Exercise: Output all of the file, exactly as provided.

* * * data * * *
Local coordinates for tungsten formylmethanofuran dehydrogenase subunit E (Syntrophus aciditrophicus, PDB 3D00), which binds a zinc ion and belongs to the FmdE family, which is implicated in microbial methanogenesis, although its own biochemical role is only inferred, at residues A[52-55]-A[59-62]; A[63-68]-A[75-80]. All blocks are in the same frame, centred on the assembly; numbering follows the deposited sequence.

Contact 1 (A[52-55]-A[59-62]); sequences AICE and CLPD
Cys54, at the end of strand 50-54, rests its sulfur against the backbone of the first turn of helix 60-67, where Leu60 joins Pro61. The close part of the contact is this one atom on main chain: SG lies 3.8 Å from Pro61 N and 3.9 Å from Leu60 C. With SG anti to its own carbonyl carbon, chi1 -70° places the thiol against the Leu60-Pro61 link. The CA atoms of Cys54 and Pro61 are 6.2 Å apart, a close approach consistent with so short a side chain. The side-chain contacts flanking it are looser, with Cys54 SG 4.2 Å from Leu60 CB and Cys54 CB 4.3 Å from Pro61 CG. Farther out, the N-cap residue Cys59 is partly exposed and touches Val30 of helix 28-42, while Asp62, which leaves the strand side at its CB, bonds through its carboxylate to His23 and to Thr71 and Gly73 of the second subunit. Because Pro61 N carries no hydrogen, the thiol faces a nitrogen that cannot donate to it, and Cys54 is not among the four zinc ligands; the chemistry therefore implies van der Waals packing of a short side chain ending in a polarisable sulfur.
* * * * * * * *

Local coordinates for tungsten formylmethanofuran dehydrogenase subunit E (Syntrophus aciditrophicus, PDB 3D00), which binds a zinc ion and belongs to the FmdE family, which is implicated in microbial methanogenesis, although its own biochemical role is only inferred, at residues A[52-55]-A[59-62]; A[63-68]-A[75-80]. All blocks are in the same frame, centred on the assembly; numbering follows the deposited sequence.

Contact 1 (A[52-55]-A[59-62]); sequences AICE and CLPD
Cys54, at the end of strand 50-54, rests its sulfur against the backbone of the first turn of helix 60-67, where Leu60 joins Pro61. The close part of the contact is this one atom on main chain: SG lies 3.8 Å from Pro61 N and 3.9 Å from Leu60 C. With SG anti to its own carbonyl carbon, chi1 -70° places the thiol against the Leu60-Pro61 link. The CA atoms of Cys54 and Pro61 are 6.2 Å apart, a close approach consistent with so short a side chain. The side-chain contacts flanking it are looser, with Cys54 SG 4.2 Å from Leu60 CB and Cys54 CB 4.3 Å from Pro61 CG. Farther out, the N-cap residue Cys59 is partly exposed and touches Val30 of helix 28-42, while Asp62, which leaves the strand side at its CB, bonds through its carboxylate to His23 and to Thr71 and Gly73 of the second subunit. Because Pro61 N carries no hydrogen, the thiol faces a nitrogen that cannot donate to it, and Cys54 is not among the four zinc ligands; the chemistry therefore implies van der Waals packing of a short side chain ending in a polarisable sulfur.